# Tag Info

388

The probability of not being poisoned is exactly the same as the following problem: You choose one cup and drink from the other three. What is the probability of choosing the poisoned cup (and not being poisoned)? That probability is 1/4. Therefore, the probability of being poisoned is 3/4.

267

Here's a pragmatic answer from an engineer. You can always get a fair 50/50 outcome with any "coin" (or SD card, or what have you), without having to know whether it is biased, or how biased it is: Flip the coin twice. If you get $HH$ or $TT$, discard the trial and repeat. If you get $HT$, decide $H$. If you get $TH$, decide $T$. The only conditions ...

213

For any individual chick, there is a $0.5$ chance that the one on its right won't peck it, and a $0.5$ chance that the one on its left won't peck it. So overall, it has a $0.25$ chance of not being pecked. Since this is true for every chick, we can add up $0.25(100)=25$ to get the number of unpecked chicks. "But wait," you might say, "the probabilities ...

188

You should never bet on that kind of sequence. Now, every poster will agree that the odds of any sequence from 000000000 through 999999999 has an equal probability. And if the prize is the same for all winners, it's fine. But, for shared prizes, you will find that you just beat 10 million to 1 odds only to split the pot with dozens of people. To be clear, ...

179

The question is very easy to answer without computing probabilities. Every combination with six different numbers contains exactly one six. There are then additional combinations which contain exactly one six - e.g. $111116$. So the probability of exactly one six is greater.

173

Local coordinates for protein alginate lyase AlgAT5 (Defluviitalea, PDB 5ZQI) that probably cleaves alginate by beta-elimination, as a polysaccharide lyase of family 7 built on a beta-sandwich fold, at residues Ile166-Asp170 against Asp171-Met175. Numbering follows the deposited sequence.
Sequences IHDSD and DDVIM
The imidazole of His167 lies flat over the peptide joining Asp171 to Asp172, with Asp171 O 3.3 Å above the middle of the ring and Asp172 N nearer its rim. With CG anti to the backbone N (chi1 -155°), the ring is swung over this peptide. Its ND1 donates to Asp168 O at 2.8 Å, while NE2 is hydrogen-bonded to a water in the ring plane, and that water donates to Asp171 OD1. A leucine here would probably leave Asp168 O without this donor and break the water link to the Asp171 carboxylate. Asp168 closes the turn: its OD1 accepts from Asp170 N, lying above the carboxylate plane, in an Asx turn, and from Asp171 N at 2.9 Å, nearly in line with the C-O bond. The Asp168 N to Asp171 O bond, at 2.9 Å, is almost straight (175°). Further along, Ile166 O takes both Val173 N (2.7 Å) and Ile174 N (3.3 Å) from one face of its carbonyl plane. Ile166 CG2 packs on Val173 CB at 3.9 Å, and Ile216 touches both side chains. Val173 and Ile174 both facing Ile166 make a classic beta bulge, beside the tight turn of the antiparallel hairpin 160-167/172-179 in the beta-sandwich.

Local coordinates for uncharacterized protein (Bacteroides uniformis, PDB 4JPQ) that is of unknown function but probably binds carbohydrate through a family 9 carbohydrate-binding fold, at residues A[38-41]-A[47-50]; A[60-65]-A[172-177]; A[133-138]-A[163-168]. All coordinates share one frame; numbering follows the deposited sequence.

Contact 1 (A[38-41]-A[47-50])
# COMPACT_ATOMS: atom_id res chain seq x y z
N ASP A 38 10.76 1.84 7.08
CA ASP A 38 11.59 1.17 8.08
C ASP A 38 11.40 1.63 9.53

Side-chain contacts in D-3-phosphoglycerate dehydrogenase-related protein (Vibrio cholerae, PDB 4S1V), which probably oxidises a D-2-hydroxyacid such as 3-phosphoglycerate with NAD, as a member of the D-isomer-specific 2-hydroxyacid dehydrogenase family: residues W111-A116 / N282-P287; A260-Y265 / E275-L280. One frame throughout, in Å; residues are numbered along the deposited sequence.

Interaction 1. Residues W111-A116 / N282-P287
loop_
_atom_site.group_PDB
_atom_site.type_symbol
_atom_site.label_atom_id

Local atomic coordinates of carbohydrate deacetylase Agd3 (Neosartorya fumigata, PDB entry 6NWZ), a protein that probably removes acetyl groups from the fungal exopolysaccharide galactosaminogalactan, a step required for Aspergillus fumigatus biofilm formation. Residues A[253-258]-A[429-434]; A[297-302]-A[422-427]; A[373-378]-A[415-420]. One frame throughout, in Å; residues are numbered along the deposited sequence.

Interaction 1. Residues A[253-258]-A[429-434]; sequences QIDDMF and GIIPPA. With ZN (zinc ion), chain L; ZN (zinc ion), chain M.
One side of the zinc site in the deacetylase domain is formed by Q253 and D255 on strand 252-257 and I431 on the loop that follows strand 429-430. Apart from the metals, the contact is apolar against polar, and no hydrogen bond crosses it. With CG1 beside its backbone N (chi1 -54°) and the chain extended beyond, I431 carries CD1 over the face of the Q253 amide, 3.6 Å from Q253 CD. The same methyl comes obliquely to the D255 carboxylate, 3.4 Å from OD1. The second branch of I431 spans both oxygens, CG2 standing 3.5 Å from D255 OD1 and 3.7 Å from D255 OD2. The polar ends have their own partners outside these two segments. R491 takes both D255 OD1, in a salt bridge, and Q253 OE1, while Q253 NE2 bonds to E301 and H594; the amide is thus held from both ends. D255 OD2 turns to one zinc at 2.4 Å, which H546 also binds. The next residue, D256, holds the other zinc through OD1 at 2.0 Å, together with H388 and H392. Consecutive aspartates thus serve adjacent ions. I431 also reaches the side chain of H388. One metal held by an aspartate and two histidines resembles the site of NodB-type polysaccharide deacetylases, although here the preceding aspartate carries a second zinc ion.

The most reasonable way to match the answer in the book would be to define the likelihood to be the ratio of success over failure (aka odds): $$q=\frac{p}{1-p}$$ then the probability as a function of the odds is $$p=\frac{q}{1+q}$$ In your case the odds are $4:1$ so $4$ times as likely would be $16:1$ odds which has a probability of $$\frac{16}{17}=94.... 157 The probability is \frac{1}{2} because the last flip determines it. 154 There is no such thing as a uniform distribution on the plane. Without specifying how the points are chosen, the question is not properly stated. However, if the points are chosen independently from some continuous distribution (absolutely continuous with respect to Lebesgue measure), the probability of the third point lying exactly on the line through the ... 152 You are right to think of the probabilities as areas, but the set of points closer to the center is not a triangle. It's actually a weird shape with three curved edges, and the curves are parabolas. The set of points equidistant from a line D and a fixed point F is a parabola. The point F is called the focus of the parabola, and the line D is ... 151 Why do most probability graphs show a bell curve? As you suspect, there is a natural tendency for distributions to be bell-shaped. There are some distributions that are not bell-shaped at all. For example, the outcome of a roll of one fair die is a discrete uniform distribution: By IkamusumeFan - Own work This drawing was created with LibreOffice Draw, ... 144 Well, let there be two players A and B. Let them flip 7 coins each. Whoever gets more tails wins, ties are discounted. It's obvious that both players have an equal probability of winning p=0.5. Now let's extend this. As both players have equal probability of winning the first seven tosses, I think we can discard them and view the 8th toss as a ... 142 I decided to make an answer out of my comment, just for the heck of it. n doors, k revealed Suppose we have n doors, with a car behind 1 of them. The probability of choosing the door with the car behind it on your first pick, is \frac{1}{n}. Monty then opens k doors, where 0\leq k\leq n-2 (he has to leave your original door and at least one ... 142 You can use symmetry here - Starting at 5, it is equally likely to get to 0 first or to 10 first. Now, if you get to 10 first, then it is equally likely to get to 0 first or to 20 first. What does that mean for the probability of getting to 0 before getting to 20? 138 It is a fair game, so your expected value at the end has to be 5 like you started. You must have \frac 34 chance to go broke and \frac 14 chance to end with 20. 136 Your intuition is wrong. Compare the two statements A. The event "the lucky number has all its digits repeated" is much less probable than the event "the lucky number has a few repeated digits" B. The number 1111111 (which has all its repeated digits) is much less probable than the number 8174249 (which has a few repeated digits). A is true, B is false. ... 130 The product of two Gaussian random variables is distributed, in general, as a linear combination of two Chi-square random variables:$$ XY \,=\, \frac{1}{4} (X+Y)^2 - \frac{1}{4}(X-Y)^2$$Now, X+Y and X-Y are Gaussian random variables, so that (X+Y)^2 and (X-Y)^2 are Chi-square distributed with 1 degree of freedom. If X and Y are both zero-... 125 If A is a 2\times 2 matrix with determinant d and trace t, then the characteristic polynomial of A is x^2-tx+d. If this polynomial has distinct roots (over \mathbb{C}), then A has distinct eigenvalues and hence is diagonalizable (over \mathbb{C}). In particular, if d and t are such that the characteristic polynomial has distinct roots,... 124 A Bernoulli random variable has two possible outcomes: 0 or 1. A binomial distribution is the sum of independent and identically distributed Bernoulli random variables. So, for example, say I have a coin, and, when tossed, the probability it lands heads is p. So the probability that it lands tails is 1-p (there are no other possible outcomes for ... 118 Yes, that's fine. Events are mutually exclusive if the occurrence of one event excludes the occurrence of the other(s). Mutually exclusive events cannot happen at the same time. For example: when tossing a coin, the result can either be heads or tails but cannot be both.$$\left.\begin{align}P(A\cap B) &= 0 \\ P(A\cup B) &= P(A)+P(B)\\ P(A\mid B)&...